I am presuming here that the first show, Poet Of The Common Man, was recorded for television as it displays the typical lack of sharpness and detail that is demonstrated by other DVDs from this source. Indeed, at times the source material is very out-of-focus, with some distant shots of the stage being quite laughably indistinct. And if I thought this effort was relatively bad, then I simply have no words to describe how utterly appalling Live In Concert is. I have seen home videos with more definition than this. Indeed, the shots of the stage are so bad here that most of the time you simply cannot distinguish Merle Haggard amongst the equipment on the stage, and the bulk of this show is completely unwatchable in my view. Overall, these shows demonstrate quite lamentable sharpness and detail. Shadow detail is best not commented upon, as it will only lead to the use of profanity. Grain is a significant problem throughout the transfers, and these are anything but clear transfers. There did appear to be some problems with low level noise, but this may of course be a reflection of the appalling inadequacies of the source material rather than the result of any mastering issues.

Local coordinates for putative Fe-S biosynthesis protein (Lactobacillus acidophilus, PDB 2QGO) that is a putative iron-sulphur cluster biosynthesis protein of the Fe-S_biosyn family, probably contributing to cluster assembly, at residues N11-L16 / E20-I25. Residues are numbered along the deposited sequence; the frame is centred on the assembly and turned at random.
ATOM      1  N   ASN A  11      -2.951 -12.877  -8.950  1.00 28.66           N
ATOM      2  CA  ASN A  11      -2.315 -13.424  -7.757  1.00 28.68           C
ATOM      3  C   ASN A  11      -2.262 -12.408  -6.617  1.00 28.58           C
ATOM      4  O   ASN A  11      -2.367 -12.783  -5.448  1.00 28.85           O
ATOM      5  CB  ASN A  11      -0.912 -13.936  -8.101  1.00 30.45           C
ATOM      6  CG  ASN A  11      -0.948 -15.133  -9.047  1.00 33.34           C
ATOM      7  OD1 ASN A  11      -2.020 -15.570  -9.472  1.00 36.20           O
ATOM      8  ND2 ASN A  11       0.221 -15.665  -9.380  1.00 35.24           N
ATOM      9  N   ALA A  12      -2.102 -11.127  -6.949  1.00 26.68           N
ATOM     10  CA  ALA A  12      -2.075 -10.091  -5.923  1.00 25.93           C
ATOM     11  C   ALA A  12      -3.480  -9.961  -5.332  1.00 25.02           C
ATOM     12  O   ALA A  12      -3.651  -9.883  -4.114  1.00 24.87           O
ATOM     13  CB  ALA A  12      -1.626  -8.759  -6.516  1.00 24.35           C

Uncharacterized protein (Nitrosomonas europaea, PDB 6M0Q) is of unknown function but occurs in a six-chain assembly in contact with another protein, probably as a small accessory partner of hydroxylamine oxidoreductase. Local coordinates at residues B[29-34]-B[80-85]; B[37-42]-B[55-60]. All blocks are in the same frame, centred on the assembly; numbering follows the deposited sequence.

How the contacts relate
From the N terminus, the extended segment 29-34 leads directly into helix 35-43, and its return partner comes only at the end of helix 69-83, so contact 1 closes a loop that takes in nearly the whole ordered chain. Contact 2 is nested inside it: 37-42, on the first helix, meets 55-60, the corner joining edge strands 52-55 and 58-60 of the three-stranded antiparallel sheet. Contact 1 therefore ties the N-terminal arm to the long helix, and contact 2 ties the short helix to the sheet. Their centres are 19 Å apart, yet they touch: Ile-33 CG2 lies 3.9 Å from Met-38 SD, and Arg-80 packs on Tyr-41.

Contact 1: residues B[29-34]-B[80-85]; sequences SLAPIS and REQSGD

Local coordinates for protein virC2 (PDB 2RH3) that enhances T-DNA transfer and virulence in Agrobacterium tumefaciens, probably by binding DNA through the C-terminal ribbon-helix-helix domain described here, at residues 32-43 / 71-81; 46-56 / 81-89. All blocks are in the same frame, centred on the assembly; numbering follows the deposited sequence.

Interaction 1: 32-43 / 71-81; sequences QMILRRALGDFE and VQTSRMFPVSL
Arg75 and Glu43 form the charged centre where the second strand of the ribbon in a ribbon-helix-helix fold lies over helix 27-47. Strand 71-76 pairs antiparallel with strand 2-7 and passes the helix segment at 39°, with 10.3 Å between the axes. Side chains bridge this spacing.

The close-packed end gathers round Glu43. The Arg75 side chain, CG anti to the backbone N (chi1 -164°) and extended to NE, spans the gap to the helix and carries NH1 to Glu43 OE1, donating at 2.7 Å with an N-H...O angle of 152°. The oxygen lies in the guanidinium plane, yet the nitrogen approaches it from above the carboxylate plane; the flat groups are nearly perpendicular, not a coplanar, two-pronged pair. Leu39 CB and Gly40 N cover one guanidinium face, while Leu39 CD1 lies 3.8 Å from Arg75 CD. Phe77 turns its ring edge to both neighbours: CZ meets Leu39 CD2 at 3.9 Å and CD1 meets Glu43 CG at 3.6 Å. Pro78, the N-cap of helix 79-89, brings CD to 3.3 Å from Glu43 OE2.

There is nothing especially noteworthy about this rather insipid palette of colours other than the distinct differences between the underwhelming colours of Poet Of The Common Man and the somewhat over-rich colours of Live In Concert. There is nothing here that you would confuse for stunning depth of tone and vibrancy of colour. At their best, the colours are barely decent and nothing more. At their worst, the colours are very indistinct. Colour bleed does not appear to be a problem at all in the transfer.